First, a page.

Johannes Hevelius, one of the leading observational astronomers of the seventeenth century, strongly cast himself in the image of Tycho Brahe. Through the way he identified himself with Tycho and through the instruments he chose for his observatory, he was able to benefit from Tycho's reputation, but this was an ambiguous legacy almost a century after the observations made at Uraniborg.
Hevelius's rooftop observatory in the city of Danzig was named 'Sternenburg' after Tycho's 'Stjerneborg'. The instruments at Sternenburg were designed in the manner of those on Hven and were constructed under the close super vision of the astronomer, as Tycho's had been. The sights, for instance, exactly followed the pattern devised by Tycho at Uraniborg. All the instruments were fully described by Hevelius in his Machina coelestis of 1673 - an account of his observatory published after the model of Tycho's Mechanica.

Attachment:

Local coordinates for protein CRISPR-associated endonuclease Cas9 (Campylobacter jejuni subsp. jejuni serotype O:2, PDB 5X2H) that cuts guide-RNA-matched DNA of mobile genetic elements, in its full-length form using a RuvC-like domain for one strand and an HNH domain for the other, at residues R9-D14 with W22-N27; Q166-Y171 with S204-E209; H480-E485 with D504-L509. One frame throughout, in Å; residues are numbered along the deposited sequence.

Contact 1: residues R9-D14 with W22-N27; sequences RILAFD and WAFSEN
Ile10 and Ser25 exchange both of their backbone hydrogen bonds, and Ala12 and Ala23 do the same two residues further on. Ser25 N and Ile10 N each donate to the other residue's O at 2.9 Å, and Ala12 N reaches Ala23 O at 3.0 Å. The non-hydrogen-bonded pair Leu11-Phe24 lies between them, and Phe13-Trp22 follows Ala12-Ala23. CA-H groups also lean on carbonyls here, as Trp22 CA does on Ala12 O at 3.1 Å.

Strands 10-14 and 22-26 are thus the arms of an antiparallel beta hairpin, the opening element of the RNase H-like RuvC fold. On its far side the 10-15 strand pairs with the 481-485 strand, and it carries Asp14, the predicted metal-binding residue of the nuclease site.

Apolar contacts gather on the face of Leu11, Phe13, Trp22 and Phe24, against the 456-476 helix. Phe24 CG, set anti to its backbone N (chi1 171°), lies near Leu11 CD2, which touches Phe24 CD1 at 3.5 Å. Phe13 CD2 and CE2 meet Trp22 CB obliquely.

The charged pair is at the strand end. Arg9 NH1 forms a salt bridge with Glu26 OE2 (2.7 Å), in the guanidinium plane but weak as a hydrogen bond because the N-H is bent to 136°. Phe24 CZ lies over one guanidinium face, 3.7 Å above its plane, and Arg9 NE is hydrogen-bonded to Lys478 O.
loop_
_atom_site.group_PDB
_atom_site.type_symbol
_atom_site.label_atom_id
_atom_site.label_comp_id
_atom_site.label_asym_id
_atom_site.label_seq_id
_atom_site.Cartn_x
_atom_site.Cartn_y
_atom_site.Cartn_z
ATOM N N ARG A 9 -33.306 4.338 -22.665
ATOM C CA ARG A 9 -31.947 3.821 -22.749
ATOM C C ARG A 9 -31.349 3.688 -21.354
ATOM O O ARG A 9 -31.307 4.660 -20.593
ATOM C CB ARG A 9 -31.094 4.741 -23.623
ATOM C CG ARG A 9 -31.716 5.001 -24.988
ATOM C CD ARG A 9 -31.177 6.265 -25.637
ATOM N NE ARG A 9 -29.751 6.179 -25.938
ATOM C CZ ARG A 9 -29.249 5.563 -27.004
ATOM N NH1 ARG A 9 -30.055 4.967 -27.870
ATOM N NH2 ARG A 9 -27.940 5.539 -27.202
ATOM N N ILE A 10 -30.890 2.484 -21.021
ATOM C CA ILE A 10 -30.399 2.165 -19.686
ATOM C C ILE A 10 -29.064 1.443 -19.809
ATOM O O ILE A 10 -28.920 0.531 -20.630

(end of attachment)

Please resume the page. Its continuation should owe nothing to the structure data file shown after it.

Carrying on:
|Hevelius's identity with Tychonic practice in astronomy offered positive associations when building an observatory, but raised questions about the status of his results. This is clear from the reaction of some of his contemporaries, particularly in regard to his reluctance to adopt the newly introduced telescopic sights. Robert Hooke, for example, while being careful to preserve the reputation of 'the Noble Ticho', charged Hevelius with ignoring subsequent progress in practical astronomy. John Flamsteed, likewise, doubted whether Hevelius, for all his work, was actually improving on the accuracy of Tycho's observations at all: 'it will be difficult', he wrote, 'to judge whether wee ought to make use of Tychoes Catalogues or his when they come forth.'|